Hoya Care Guide

Hoya is a genus within the family Apocynaceae, the dogbane family. There are
a close up of a cluster of pink hoya flowers

over 500 accepted species within this genus, making Hoya a diverse group of plants. Native to several countries in Asia, as well as some species in Australia, this group of plants also goes by the name waxvine or waxflower due to their flowers appearing to be made from wax. Though there are hundreds of species of hoya, there are only a few sold as houseplants. These few have been bred to have fantastic diversity, sometimes making it hard to believe that they are the same species! The most common in cultivation are Hoya carnosa, Hoya pubicalyx, and Hoya kerrii. H. carnosa is the most common and possibly most varied, as both Krimson Queen and Hindu Rope are cultivars of this species. While each species has its own minute differences in care, overall the entire genus can thrive with the same care as a houseplant.


     While they can occasionally tolerate lower light conditions, hoya thrive in bright, indirect light. Without proper lighting, these plants will not flower and will etiolate. Etiolation occurs when plants stretch and reach for the light. Etiolated plants are often described as leggy. The brighter the light, the more fragrant flowers and vibrant foliage to enjoy! Be sure not to put the plant in direct sunlight for more than a few hours a day, this can cause sunburn to occur on the leaves, which will remain for the life of the leaf. Keeping these plants in or near a bright window will be perfect. A grow light can supplement lower light areas, though be sure to keep the lights a sufficient distance from the leaves to prevent burns. The minimum distance from the leaves varies depending upon the brand and model of the lights; many will have the recommended distance listed on the packaging. If not, 15-24 inches above the highest point of the plant is a good rule to follow that will apply to most grow lights.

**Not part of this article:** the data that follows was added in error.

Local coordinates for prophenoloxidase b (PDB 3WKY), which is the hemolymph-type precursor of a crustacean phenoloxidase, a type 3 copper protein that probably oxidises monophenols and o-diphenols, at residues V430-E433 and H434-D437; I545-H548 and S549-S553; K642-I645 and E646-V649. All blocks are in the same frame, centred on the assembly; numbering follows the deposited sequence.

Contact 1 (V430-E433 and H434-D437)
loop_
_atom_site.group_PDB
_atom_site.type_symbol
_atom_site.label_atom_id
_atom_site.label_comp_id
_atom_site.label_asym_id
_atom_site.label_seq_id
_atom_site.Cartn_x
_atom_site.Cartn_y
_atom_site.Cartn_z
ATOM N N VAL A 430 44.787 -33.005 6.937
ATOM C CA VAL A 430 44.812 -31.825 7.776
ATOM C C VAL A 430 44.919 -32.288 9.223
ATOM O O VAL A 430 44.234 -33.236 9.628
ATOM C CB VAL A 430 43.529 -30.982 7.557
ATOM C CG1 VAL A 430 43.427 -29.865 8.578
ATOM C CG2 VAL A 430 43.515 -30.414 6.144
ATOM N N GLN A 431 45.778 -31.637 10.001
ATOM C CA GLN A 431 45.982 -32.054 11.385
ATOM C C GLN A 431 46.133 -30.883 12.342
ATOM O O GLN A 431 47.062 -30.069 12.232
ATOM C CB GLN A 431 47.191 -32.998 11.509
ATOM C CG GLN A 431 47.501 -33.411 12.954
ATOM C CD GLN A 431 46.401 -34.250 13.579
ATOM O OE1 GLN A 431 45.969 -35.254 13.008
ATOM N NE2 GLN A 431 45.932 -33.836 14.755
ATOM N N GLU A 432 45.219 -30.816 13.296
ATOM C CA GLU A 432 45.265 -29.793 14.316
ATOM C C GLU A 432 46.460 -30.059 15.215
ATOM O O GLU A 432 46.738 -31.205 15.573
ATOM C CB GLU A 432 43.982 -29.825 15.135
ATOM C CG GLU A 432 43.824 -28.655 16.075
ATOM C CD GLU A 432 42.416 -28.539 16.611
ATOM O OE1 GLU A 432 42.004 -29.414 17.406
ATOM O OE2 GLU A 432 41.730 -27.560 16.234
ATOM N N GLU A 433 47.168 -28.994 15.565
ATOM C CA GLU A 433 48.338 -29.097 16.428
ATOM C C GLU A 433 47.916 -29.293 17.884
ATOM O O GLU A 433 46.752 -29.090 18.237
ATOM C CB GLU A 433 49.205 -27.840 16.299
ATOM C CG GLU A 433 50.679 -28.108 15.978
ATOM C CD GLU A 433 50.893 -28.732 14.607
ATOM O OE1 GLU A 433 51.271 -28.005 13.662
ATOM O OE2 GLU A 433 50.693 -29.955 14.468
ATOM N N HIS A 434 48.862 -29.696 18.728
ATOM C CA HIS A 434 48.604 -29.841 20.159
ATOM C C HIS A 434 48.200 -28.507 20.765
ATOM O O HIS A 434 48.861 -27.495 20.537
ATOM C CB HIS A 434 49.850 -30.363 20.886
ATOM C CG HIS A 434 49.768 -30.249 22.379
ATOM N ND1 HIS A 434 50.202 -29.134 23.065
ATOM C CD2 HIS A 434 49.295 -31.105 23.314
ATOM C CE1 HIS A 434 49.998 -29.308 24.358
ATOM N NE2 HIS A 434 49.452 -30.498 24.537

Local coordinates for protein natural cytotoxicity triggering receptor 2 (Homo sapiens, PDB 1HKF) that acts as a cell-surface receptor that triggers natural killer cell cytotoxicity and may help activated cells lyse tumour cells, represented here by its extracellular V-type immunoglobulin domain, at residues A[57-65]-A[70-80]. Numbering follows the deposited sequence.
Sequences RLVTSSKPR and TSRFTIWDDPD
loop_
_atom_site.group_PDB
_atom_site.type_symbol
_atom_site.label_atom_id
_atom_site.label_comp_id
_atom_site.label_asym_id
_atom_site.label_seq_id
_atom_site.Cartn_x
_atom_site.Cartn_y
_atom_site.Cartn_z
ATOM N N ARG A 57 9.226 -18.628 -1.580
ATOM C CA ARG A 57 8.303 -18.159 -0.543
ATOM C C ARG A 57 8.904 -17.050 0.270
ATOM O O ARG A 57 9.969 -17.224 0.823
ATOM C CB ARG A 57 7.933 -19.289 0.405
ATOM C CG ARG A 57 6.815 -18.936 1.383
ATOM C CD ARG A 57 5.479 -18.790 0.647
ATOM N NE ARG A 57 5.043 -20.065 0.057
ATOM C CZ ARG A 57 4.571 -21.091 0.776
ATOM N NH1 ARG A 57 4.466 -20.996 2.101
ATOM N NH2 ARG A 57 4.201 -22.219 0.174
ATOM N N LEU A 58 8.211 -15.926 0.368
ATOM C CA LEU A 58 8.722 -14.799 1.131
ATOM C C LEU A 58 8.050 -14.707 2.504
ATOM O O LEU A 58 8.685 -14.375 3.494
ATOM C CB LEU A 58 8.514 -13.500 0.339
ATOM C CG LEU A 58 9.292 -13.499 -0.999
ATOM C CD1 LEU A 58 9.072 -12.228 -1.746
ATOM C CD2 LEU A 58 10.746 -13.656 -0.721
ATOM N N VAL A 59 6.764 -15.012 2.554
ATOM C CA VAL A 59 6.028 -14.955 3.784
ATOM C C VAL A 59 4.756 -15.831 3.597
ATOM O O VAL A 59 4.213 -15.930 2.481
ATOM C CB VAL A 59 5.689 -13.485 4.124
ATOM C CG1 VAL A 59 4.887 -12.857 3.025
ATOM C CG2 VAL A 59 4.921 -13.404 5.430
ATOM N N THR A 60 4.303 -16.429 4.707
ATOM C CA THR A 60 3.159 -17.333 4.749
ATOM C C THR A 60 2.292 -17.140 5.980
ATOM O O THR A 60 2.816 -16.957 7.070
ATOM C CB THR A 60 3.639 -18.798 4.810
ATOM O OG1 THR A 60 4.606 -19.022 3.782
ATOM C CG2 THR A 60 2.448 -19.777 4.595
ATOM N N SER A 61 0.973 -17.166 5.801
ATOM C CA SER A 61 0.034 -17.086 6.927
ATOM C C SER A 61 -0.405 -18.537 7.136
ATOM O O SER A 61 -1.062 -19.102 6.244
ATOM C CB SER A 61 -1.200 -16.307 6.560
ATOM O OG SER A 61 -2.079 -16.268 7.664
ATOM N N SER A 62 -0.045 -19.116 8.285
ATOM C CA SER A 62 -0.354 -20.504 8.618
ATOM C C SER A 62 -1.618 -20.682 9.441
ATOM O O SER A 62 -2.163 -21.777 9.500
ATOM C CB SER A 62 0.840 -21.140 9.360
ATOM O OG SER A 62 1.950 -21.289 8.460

Hoya are very drought tolerant plants. It should not be watered until the soil in the pot is completely dry. The leaves of hoya are usually firm and rigid, though, when they need water, they become slightly pliable. When watering, do not give a small amount of water at a time. Overwatering is not the quantity of water, but the frequency. The proper way to water is to soak the substrate of the pot thoroughly, no matter if you are watering from the top or the bottom. From the top, this is best achieved by watering until excess drains from the holes in the bottom of the pot, then continuing to add water for a few more seconds to ensure every spot in the pot has been saturated. If watering from the bottom, be sure to add enough water to the tray you are soaking it in that will saturate the pot and allow the pot to sit in the water until the top of the soil appears damp, as well. At least within the top inch. Depending on the size of the pot, this could take minutes to hours. Allowing your plant to soak for an entire day will not be detrimental if the soil is allowed to properly dry between watering.